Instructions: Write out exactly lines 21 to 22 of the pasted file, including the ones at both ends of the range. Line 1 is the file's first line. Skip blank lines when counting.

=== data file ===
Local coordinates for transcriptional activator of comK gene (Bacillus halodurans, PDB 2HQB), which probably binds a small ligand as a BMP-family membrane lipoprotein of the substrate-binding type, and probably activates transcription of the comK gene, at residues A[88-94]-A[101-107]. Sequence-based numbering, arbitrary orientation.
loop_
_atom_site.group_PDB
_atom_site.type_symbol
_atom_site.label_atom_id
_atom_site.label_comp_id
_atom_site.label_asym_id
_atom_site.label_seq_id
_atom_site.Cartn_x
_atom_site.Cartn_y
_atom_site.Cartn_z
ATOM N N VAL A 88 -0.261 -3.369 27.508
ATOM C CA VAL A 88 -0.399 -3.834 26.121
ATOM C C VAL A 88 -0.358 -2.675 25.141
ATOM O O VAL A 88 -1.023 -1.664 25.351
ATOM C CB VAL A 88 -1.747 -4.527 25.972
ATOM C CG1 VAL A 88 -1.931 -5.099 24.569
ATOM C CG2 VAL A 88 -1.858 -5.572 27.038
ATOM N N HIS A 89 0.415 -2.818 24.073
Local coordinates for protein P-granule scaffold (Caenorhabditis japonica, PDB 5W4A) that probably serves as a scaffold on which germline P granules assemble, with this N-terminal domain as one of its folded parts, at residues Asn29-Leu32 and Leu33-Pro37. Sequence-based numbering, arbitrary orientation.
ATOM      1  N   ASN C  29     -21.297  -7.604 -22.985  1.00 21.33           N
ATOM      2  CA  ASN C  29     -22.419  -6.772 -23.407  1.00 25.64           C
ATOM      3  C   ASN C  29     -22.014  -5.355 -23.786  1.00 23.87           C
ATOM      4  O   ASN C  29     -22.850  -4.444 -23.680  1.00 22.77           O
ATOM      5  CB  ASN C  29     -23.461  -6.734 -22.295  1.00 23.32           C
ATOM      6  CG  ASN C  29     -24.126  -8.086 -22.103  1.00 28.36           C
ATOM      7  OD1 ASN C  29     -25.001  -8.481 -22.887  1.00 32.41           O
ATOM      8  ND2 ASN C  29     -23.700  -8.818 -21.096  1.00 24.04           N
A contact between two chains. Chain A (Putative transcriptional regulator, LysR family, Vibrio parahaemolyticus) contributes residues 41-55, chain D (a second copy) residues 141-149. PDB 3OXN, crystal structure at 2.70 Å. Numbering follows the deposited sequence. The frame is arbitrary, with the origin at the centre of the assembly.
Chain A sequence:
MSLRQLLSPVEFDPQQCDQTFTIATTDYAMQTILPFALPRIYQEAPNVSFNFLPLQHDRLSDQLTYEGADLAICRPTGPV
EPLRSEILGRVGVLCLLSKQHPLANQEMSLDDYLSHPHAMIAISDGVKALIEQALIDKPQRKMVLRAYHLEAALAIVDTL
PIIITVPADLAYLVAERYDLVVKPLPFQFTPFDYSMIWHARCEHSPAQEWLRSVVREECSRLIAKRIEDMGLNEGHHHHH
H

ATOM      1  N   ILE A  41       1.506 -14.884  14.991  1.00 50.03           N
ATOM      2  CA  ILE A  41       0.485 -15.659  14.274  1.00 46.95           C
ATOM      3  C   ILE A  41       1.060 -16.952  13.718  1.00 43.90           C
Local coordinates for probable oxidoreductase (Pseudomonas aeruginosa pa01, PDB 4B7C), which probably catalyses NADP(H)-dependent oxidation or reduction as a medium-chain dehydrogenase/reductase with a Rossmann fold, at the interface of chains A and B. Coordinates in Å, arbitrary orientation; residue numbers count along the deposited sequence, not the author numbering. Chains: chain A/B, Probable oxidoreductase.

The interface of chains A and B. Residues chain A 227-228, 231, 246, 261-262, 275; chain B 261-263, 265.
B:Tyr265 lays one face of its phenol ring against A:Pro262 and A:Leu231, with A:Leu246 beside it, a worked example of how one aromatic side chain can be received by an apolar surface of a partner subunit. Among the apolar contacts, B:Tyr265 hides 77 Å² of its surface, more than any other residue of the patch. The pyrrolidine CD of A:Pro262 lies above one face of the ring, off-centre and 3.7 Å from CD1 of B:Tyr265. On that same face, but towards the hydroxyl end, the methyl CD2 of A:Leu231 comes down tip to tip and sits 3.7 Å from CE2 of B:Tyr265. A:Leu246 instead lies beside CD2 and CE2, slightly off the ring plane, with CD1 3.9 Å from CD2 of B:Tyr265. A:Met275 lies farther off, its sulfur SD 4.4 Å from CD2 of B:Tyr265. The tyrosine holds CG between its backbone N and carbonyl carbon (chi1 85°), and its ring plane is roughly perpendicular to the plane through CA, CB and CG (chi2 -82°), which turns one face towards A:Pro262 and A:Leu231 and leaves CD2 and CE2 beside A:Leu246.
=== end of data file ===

ATOM      1  N   ASN C  29     -21.297  -7.604 -22.985  1.00 21.33           N
ATOM      2  CA  ASN C  29     -22.419  -6.772 -23.407  1.00 25.64           C